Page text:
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Effects of behavioral performance, intrinsic reward value, and context stability on the formation of a higher-order nutrition habit: an intensive longitudinal diary study

This article has been updated

Abstract

Background

Habits drive many of our health behaviors in our daily lives. However, little is known about the relative contribution of different key factors for habit formation in real-world contexts. We examined the effects of behavioral performance, intrinsic reward value (operationalized as tastiness), and context stability on the formation of a higher-order nutrition habit.

Methods

Participants were recruited via mailing lists and posts on social media platforms. N = 199 participants (Mage = 37.10 years, SD = 13.00, 86.93% female) received an online intervention for building the higher-order habit of filling half of their plates with vegetables at dinner and completed one daily online survey for up to 56 days, including the assessment of habit strength, behavioral performance, intrinsic reward value, and context stability, providing a total of N = 6352 daily measurements. N = 189 participants (N = 4175 measurements) could be included in the primary analysis. Utilizing multilevel modeling, we analyzed the impact of behavioral performance, intrinsic reward value, and context stability, as well as their interaction effects, on habit strength on the next day.

Results

Habit strength significantly increased over time. This effect was strengthened in persons with high mean levels of behavioral performance. Furthermore, mean levels of behavioral performance, intrinsic reward value, and context stability were all positively related to mean levels of habit strength. There were no positive effects of daily intraindividual variations in the three examined factors on habit strength at the next day. There was an unexpected negative effect of daily behavioral performance on habit strength at the next day. We found little to no evidence for our expected and pre-registered interaction effects. In an additional exploratory analysis, there were positive effects of daily intraindividual variations in the three factors on habit strength at the same day.

Conclusions

We found that behavioral performance, intrinsic reward value, and context stability were all independent predictors of habit strength of a higher-order habit at the between-person level. However, we did not find the expected associations at the within-person level. Habit interventions should promote the consistent performance of the target behaviors in stable contexts.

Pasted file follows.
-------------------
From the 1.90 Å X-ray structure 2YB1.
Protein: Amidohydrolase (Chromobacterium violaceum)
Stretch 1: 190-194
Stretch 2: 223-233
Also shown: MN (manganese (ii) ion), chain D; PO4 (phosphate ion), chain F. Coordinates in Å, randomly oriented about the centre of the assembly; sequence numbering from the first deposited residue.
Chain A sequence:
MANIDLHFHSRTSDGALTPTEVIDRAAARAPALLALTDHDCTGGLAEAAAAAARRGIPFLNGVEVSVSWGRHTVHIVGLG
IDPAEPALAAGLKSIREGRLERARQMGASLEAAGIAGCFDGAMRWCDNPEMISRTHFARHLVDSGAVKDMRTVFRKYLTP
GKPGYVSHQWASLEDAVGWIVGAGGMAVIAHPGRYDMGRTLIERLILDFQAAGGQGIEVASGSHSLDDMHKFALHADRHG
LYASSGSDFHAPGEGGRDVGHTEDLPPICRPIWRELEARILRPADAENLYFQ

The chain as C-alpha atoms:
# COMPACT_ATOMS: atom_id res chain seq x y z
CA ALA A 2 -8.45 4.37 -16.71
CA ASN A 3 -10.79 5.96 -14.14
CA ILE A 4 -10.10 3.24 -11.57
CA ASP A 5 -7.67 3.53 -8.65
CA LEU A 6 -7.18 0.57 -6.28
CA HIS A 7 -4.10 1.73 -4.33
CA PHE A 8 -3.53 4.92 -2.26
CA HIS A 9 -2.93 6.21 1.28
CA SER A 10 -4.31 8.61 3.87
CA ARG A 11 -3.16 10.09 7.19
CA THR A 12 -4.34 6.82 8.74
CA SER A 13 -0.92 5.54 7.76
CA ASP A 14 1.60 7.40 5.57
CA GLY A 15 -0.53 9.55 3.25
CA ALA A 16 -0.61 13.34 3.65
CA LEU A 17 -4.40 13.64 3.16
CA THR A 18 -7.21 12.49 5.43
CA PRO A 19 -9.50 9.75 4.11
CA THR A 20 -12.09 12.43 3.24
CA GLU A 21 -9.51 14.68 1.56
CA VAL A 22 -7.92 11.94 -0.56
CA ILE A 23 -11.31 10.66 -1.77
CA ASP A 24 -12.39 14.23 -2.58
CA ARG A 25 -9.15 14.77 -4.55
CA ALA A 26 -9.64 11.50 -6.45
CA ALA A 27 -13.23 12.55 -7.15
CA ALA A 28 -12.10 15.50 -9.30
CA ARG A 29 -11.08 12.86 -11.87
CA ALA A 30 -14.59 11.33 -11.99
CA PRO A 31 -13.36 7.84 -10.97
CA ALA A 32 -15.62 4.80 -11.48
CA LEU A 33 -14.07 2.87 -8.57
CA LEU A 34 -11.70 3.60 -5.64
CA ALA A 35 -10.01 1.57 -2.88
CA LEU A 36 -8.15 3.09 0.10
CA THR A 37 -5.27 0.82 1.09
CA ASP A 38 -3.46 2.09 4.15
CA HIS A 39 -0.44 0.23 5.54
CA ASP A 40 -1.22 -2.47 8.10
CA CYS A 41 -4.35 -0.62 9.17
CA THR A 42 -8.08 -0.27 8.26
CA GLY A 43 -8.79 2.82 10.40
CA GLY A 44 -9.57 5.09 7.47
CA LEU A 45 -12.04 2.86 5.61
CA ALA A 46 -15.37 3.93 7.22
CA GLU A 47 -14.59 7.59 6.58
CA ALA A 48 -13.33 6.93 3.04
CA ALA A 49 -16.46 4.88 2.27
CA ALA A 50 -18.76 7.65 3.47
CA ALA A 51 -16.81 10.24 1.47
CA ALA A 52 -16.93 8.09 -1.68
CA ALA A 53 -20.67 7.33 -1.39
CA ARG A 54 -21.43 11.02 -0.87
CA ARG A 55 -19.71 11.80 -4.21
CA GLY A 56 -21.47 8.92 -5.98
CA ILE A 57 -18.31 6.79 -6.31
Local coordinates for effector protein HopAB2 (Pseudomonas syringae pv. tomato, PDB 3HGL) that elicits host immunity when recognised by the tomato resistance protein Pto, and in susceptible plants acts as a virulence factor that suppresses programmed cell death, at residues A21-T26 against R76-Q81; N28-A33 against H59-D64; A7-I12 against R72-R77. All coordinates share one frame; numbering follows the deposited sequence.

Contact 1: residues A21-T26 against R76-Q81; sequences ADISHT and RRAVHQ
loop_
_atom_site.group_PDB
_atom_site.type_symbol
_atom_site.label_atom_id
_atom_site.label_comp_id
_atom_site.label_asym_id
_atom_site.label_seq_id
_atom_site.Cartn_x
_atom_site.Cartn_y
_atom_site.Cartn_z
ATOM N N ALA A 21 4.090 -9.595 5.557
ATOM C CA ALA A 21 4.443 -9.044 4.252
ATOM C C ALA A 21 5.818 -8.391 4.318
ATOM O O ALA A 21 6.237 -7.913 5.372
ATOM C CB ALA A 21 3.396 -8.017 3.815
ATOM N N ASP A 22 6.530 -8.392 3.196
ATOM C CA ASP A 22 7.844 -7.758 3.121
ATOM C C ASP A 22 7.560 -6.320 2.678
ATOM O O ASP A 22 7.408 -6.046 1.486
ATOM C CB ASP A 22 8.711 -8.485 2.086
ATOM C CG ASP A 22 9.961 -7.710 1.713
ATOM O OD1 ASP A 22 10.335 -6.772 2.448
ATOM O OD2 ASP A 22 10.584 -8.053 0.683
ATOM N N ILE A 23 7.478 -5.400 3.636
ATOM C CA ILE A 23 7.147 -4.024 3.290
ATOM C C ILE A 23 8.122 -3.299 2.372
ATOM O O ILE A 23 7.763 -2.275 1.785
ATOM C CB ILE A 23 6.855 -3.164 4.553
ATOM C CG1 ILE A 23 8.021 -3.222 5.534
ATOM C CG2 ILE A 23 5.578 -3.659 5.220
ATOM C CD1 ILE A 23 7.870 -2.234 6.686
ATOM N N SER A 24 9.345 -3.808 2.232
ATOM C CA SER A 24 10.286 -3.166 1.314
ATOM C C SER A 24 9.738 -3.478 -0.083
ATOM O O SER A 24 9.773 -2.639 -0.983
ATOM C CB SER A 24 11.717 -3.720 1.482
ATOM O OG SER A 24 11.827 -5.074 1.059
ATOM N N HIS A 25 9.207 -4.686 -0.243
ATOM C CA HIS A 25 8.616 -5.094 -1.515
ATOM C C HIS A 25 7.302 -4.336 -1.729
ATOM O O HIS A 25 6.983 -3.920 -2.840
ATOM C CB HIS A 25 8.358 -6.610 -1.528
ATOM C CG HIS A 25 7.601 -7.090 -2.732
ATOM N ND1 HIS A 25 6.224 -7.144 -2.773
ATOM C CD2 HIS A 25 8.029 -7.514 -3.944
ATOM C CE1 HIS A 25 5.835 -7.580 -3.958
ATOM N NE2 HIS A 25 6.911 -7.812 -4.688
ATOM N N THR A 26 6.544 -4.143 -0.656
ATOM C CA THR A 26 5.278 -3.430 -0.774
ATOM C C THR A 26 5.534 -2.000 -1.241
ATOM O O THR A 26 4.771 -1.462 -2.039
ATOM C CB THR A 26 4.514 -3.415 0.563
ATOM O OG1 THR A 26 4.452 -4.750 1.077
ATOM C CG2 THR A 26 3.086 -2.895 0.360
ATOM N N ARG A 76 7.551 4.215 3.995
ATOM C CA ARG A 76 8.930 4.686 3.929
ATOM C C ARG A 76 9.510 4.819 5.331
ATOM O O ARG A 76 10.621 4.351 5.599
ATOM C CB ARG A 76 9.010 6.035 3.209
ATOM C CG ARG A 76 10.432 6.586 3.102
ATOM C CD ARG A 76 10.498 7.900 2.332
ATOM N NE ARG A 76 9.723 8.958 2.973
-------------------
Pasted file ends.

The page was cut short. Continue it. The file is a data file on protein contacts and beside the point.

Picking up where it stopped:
Trial registration

https://aspredicted.org/blind.php?x=vu2cg4. Registered 28.04.2020.

Background

A healthy diet, especially regular and sufficient vegetable consumption, is associated with health benefits due to its preventive effect for non-communicable diseases [1, 2]. Population levels of vegetable consumption, however, often lack behind the recommended amount [3] of three portions per day. Effective interventions are needed to increase vegetable consumption in the population long-term.

Habits have been shown to be an important predictor for nutrition behavior [4,5,6] and habit formation is a promising intervention strategy to improve nutrition [7]. By definition, a habit is a process in which a certain action is promoted automatically by contextual cues due to a mental association between the cue and the behavior which has been formed by frequent cue-dependent repetition of the behavior [8, 9]. When a habit is established, the mere exposure to the contextual cue is assumed to automatically trigger the urge to enact the habitual response [8, 10]. The value of establishing habits for vegetable consumption is that, once established, habits function with little or no cognitive effort and independent of motivational states [11,12,13] and thereby support behavioral maintenance. The degree to which a behavior is habitual is referred to as habit strength [14]. Evidence from empirical studies suggests that higher levels of habit strength regarding healthy eating are associated with higher levels of behavioral frequency and better health outcomes [4, 15]. For example, a recently published intervention study on the effects of a web-based randomized controlled trial (RCT) aiming to improve dietary quality found that increases in habit strength also predicted increases in healthy eating [16].

Higher-order nutrition habits